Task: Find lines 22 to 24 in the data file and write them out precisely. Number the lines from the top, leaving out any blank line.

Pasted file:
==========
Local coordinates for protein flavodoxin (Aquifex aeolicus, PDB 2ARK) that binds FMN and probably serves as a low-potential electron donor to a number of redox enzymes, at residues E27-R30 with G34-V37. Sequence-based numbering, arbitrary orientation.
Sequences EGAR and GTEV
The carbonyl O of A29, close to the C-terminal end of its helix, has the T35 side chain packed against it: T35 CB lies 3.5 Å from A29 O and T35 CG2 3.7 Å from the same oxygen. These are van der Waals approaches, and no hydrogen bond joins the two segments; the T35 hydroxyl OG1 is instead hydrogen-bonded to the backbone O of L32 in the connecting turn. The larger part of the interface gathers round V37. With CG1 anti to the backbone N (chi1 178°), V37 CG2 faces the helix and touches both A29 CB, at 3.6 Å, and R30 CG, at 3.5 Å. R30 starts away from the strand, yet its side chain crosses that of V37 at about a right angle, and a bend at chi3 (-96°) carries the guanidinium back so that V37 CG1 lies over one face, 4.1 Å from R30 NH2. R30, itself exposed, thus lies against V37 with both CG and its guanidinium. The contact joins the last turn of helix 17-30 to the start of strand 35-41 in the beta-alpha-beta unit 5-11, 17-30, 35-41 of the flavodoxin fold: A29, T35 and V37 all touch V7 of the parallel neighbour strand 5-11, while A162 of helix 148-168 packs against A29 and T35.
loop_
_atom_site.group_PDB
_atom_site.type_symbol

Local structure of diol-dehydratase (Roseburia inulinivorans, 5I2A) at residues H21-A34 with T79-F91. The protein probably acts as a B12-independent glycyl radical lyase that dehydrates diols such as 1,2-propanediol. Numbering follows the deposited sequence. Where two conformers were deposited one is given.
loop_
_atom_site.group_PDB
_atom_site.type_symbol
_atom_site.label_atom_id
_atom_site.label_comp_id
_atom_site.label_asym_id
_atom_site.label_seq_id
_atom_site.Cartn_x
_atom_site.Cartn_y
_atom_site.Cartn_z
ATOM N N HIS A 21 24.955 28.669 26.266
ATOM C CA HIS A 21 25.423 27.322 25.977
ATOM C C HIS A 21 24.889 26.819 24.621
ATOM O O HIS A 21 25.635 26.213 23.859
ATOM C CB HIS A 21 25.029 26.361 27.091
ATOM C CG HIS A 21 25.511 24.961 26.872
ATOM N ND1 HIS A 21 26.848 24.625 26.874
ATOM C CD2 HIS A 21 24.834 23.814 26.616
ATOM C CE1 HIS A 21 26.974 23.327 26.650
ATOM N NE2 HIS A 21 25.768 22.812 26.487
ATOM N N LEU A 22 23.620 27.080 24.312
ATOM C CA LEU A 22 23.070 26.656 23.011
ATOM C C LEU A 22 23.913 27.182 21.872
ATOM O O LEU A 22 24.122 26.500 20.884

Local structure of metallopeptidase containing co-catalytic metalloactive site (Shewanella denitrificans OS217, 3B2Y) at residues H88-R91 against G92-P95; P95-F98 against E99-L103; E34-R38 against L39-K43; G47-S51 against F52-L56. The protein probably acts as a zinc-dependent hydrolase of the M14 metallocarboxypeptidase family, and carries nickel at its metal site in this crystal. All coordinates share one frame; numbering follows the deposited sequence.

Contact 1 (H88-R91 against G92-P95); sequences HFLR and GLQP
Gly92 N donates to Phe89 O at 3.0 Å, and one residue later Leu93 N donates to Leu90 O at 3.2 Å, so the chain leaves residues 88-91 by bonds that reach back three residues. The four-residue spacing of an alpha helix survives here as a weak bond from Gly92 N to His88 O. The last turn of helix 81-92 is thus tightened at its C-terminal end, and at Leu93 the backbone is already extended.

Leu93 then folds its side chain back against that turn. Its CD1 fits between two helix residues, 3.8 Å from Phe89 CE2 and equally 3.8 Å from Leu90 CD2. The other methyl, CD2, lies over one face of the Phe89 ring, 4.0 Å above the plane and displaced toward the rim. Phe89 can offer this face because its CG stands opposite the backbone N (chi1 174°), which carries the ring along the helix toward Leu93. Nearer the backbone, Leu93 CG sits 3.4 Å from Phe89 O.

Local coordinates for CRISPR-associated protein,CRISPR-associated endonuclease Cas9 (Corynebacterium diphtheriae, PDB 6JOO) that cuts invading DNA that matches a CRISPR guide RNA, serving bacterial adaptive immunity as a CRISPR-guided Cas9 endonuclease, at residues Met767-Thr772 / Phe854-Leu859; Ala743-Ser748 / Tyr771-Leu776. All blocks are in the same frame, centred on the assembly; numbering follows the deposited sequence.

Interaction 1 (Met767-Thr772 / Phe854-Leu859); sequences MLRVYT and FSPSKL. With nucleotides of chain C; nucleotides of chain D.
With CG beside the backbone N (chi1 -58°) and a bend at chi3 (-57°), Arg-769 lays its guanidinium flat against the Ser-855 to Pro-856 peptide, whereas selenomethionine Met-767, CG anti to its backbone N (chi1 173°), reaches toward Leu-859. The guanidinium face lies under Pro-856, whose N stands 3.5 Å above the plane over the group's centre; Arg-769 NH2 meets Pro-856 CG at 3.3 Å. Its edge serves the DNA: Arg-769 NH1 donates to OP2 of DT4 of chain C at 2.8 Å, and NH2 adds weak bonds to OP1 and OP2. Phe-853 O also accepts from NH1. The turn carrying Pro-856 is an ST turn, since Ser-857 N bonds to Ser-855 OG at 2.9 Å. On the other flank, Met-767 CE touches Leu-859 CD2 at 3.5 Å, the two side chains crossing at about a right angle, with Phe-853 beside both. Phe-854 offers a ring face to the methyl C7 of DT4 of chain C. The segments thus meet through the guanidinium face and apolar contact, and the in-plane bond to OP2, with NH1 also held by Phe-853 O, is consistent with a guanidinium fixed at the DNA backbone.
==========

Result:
ATOM C CB HIS A 21 25.029 26.361 27.091
ATOM C CG HIS A 21 25.511 24.961 26.872
ATOM N ND1 HIS A 21 26.848 24.625 26.874